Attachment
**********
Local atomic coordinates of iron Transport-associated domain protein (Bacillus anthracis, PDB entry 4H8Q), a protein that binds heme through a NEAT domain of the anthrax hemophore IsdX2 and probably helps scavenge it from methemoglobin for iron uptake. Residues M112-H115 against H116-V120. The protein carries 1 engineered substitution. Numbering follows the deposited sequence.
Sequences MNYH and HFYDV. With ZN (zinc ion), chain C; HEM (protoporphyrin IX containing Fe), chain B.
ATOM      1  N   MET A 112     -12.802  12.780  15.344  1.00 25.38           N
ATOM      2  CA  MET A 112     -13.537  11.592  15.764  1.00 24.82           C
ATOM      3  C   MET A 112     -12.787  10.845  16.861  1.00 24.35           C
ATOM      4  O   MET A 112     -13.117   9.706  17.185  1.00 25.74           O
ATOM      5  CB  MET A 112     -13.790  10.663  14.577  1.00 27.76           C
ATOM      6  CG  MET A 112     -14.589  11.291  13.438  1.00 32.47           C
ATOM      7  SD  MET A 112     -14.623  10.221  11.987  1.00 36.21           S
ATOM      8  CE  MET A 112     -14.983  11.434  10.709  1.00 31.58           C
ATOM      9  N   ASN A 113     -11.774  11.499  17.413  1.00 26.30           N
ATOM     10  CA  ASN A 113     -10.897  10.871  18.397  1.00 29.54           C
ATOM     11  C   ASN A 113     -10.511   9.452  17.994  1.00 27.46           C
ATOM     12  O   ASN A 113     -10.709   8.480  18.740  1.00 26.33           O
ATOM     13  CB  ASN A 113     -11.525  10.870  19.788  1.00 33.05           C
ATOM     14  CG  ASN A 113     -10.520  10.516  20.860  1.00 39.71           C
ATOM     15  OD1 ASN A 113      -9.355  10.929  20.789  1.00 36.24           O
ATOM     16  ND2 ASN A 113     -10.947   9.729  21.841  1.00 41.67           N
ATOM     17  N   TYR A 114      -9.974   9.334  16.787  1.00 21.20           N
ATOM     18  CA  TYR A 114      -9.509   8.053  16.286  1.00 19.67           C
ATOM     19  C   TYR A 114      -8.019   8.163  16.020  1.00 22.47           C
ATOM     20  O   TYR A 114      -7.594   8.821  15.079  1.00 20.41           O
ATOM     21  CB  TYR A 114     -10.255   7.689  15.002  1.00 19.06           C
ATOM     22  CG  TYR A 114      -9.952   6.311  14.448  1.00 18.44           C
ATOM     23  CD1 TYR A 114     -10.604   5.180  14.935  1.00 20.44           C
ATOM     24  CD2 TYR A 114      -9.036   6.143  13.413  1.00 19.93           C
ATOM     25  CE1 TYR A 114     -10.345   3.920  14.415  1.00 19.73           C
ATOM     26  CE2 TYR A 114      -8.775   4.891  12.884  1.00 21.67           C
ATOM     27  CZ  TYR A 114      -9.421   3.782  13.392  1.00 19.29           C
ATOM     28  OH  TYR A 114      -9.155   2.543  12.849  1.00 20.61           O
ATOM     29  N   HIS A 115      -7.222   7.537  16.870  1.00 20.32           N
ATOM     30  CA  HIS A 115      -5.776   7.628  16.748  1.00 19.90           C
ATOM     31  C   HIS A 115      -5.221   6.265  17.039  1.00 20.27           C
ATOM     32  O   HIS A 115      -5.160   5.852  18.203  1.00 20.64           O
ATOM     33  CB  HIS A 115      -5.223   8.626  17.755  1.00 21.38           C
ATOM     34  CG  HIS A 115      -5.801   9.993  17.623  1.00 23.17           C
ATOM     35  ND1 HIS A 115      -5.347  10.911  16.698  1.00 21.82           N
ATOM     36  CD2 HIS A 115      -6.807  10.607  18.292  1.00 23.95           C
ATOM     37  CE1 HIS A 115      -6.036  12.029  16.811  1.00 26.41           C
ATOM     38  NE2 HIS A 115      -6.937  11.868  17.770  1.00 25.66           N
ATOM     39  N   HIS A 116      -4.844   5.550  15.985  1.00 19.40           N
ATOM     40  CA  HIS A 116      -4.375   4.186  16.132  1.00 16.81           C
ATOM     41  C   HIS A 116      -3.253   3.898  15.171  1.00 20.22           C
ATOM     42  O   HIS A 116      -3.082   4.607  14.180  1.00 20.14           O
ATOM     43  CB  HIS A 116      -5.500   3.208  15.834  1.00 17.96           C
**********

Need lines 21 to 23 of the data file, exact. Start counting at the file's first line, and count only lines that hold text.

ATOM     19  C   TYR A 114      -8.019   8.163  16.020  1.00 22.47           C
ATOM     20  O   TYR A 114      -7.594   8.821  15.079  1.00 20.41           O
ATOM     21  CB  TYR A 114     -10.255   7.689  15.002  1.00 19.06           C